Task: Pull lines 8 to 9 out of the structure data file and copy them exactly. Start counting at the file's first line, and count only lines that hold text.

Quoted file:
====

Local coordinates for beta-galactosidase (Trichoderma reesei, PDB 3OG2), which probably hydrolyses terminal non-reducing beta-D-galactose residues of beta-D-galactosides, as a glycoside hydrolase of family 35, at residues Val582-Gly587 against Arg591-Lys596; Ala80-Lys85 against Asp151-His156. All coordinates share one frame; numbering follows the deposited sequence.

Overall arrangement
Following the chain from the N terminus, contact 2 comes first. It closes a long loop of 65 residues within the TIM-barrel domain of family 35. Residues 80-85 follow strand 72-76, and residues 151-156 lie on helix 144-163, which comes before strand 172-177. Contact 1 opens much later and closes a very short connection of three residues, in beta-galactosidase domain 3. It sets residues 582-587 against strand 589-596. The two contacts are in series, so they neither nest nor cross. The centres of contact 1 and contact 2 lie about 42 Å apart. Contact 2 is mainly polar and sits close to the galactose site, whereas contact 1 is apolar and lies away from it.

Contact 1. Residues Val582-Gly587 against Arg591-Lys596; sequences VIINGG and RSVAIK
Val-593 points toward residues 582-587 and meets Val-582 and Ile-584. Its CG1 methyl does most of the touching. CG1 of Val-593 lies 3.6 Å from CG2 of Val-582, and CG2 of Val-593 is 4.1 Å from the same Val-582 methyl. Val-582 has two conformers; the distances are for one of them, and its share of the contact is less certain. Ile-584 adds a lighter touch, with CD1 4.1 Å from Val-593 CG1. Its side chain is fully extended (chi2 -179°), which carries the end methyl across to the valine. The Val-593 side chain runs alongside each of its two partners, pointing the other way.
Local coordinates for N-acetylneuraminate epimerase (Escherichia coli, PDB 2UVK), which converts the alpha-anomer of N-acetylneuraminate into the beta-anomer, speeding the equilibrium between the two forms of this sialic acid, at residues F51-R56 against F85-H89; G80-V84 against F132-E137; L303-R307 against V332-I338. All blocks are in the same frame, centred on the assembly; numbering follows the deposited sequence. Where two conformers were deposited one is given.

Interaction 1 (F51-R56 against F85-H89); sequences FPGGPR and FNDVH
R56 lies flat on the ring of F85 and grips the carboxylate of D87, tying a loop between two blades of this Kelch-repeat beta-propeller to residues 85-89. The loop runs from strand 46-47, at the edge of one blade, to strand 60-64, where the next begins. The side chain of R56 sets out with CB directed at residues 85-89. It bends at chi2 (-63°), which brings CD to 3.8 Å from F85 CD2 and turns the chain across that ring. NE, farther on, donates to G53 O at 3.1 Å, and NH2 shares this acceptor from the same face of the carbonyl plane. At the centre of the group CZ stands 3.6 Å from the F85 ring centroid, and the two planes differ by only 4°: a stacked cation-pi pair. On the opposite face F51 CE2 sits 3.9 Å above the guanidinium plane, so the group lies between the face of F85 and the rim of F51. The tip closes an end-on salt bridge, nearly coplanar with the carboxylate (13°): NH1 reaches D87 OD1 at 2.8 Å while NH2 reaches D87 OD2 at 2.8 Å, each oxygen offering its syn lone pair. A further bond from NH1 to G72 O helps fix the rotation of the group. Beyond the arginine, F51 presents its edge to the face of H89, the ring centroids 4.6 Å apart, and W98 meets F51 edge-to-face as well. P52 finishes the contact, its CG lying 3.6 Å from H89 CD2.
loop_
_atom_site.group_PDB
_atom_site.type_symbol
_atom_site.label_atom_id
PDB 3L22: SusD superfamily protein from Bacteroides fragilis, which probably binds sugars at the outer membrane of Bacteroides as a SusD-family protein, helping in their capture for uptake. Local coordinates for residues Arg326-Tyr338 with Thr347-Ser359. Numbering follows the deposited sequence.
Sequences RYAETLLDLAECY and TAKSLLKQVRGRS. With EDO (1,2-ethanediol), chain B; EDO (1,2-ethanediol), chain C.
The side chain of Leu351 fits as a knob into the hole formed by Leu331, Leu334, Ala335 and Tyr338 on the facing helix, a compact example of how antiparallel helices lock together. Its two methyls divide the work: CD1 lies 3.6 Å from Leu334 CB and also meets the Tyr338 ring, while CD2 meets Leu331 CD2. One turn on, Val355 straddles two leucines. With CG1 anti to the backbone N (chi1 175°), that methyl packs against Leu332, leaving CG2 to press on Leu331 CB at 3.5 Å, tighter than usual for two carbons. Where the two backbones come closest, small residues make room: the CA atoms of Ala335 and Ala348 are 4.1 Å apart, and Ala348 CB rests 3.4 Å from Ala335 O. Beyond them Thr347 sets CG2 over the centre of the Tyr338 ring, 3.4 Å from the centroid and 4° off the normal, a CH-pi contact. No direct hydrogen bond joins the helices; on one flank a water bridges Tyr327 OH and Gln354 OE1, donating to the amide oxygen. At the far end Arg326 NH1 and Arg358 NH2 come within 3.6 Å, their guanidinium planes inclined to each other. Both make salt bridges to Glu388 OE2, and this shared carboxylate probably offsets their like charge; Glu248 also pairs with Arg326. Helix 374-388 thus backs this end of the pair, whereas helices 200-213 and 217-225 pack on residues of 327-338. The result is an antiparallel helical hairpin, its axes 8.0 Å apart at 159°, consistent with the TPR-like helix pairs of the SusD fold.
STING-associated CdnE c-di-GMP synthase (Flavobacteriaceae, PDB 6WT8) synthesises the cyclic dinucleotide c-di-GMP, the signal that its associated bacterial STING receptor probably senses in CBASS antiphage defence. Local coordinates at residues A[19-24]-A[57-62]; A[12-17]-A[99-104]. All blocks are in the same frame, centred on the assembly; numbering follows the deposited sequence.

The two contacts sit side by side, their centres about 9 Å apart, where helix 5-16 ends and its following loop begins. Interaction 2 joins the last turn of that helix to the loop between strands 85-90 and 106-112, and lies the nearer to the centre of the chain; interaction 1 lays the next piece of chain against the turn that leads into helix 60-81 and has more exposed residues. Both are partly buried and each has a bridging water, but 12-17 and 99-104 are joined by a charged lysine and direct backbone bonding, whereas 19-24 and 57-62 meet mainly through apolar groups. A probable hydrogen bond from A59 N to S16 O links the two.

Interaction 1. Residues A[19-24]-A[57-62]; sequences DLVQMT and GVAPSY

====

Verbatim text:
R56 lies flat on the ring of F85 and grips the carboxylate of D87, tying a loop between two blades of this Kelch-repeat beta-propeller to residues 85-89. The loop runs from strand 46-47, at the edge of one blade, to strand 60-64, where the next begins. The side chain of R56 sets out with CB directed at residues 85-89. It bends at chi2 (-63°), which brings CD to 3.8 Å from F85 CD2 and turns the chain across that ring. NE, farther on, donates to G53 O at 3.1 Å, and NH2 shares this acceptor from the same face of the carbonyl plane. At the centre of the group CZ stands 3.6 Å from the F85 ring centroid, and the two planes differ by only 4°: a stacked cation-pi pair. On the opposite face F51 CE2 sits 3.9 Å above the guanidinium plane, so the group lies between the face of F85 and the rim of F51. The tip closes an end-on salt bridge, nearly coplanar with the carboxylate (13°): NH1 reaches D87 OD1 at 2.8 Å while NH2 reaches D87 OD2 at 2.8 Å, each oxygen offering its syn lone pair. A further bond from NH1 to G72 O helps fix the rotation of the group. Beyond the arginine, F51 presents its edge to the face of H89, the ring centroids 4.6 Å apart, and W98 meets F51 edge-to-face as well. P52 finishes the contact, its CG lying 3.6 Å from H89 CD2.
loop_